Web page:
Posts Tagged ‘Kirsten Dunst’

‘Hidden Figures’ combines science, melodrama and social justice in a charming and lively movie

January 23, 2017

By Matthew E. Milliken
MEMwrites.wordpress.com
Jan. 23, 2017

Theodore Melfi’s Hidden Figures is a touching historical drama about trail-blazing NASA mathematicians who fought racial and gender stereotypes at the dawn of the space age as the nation was still reluctantly moving to endorse the promise of the civil rights movement.

The movie, based on the 2016 history book of the same name by Margot Lee Shetterly, focuses on three women who worked at Langley Research Center in Hampton, Va., as computers — laborers who performed a wide variety of mathematical calculations at a time when the most powerful computers filled rooms and accepted input from punch cards. They are gifted mathematician Katherine Goble (Taraji P. Henson), pioneering computer programmer Dorothy Vaughan (Octavia Spencer, who played a concerned mother in Snowpiercer) and ground-breaking engineer Mary Jackson (Janelle Monáe).

Goble, a widowed mother of three, has the best-developed story. Her facility with abstruse, high-level mathematics wins her assignment to the Space Task Group. This group of about two dozen eggheads led by Al Harrison (Kevin Costner) is charged with developing the math that will help American rocket ships and their astronauts safely journey where no man has gone before.

Goble, one of only two women in the group, and the lone non-white person in the room, struggles to win the respect of peers like Paul Stafford (Jim Parsons, best known as Sheldon from TV’s The Big Bang Theory), who initially take her to be a secretary, janitor or worse. She also has a budding romance with Col. Jim Johnson (Mahershala Ali), despite the two of them getting off on the wrong foot.

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The overstuffed, dreadful ‘Spider-Man 3’ botched everything but the action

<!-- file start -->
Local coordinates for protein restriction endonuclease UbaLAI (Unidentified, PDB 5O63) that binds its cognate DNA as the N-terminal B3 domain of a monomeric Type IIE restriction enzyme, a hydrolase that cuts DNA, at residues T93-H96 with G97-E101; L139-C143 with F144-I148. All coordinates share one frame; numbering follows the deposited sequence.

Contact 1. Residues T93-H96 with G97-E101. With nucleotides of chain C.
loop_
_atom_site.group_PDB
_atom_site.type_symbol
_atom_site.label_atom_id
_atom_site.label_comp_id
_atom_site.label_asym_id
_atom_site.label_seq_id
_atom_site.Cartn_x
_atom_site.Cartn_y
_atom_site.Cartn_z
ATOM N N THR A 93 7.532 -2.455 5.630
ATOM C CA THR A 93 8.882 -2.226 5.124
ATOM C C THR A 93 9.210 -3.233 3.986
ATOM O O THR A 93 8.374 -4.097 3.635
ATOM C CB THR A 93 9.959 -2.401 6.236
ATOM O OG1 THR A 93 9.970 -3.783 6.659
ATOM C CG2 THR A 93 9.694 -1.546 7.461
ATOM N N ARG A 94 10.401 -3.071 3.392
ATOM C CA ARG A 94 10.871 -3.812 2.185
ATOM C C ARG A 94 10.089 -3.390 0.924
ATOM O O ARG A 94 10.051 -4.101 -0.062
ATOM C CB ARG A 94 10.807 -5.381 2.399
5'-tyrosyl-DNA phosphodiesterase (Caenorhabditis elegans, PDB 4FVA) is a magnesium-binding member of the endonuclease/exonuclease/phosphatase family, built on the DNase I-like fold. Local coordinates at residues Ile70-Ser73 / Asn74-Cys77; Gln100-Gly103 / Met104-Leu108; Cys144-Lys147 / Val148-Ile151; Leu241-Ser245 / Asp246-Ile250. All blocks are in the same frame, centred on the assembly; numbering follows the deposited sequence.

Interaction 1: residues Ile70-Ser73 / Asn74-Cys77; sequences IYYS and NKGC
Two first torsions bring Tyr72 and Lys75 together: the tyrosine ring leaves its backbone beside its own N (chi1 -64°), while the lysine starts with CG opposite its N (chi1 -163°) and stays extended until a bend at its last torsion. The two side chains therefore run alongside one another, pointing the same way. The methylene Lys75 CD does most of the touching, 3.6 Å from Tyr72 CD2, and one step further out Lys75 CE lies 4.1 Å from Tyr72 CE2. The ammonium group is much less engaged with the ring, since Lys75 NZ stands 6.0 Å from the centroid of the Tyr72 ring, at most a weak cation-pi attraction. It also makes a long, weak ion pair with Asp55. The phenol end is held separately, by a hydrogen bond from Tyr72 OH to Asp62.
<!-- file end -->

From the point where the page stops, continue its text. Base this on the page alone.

February 24, 2016

By Matthew E. Milliken
MEMwrites.wordpress.com
Feb. 24, 2016

Nearly two years ago, I came across a three-for-one DVD containing the trilogy of Spider-Man films directed by Sam Raimi in the first decade of the 21st century. After writing about the first film, from 2002, and starting and tagging but not otherwise working on a post about the second film, released in 2004, I didn’t start watching 2007’s Spider-Man 3 until one night in early February.

I didn’t finish watching it until a few days ago.

Raimi’s first Spider-Man was a decent enough flick, but hardly great. His follow-up is, in my opinion, one of the greatest superhero movies (although bear in mind that I’ve only seen one X-Men movie, and none of the Avengers films). The third Spider-Man movie, however, is widely regarded as a mess, despite the fact that it was the top-grossing domestic movie of the year, with a haul of more than $336 million.

(Incidentally, the second- through 12th-highest-grossing features of 2007, in descending order, were Shrek the ThirdTransformersPirates of the Caribbean: At World’s EndHarry Potter and the Order of the PhoenixI Am LegendThe Bourne UltimatumNational Treasure: Book of SecretsAlvin and the Chipmunks300Ratatouille and The Simpsons Movie.)

I had long suspected that Spider-Man 3’s bad reputation was overblown. But my friends, I am compelled to report that this movie is indeed quite dire.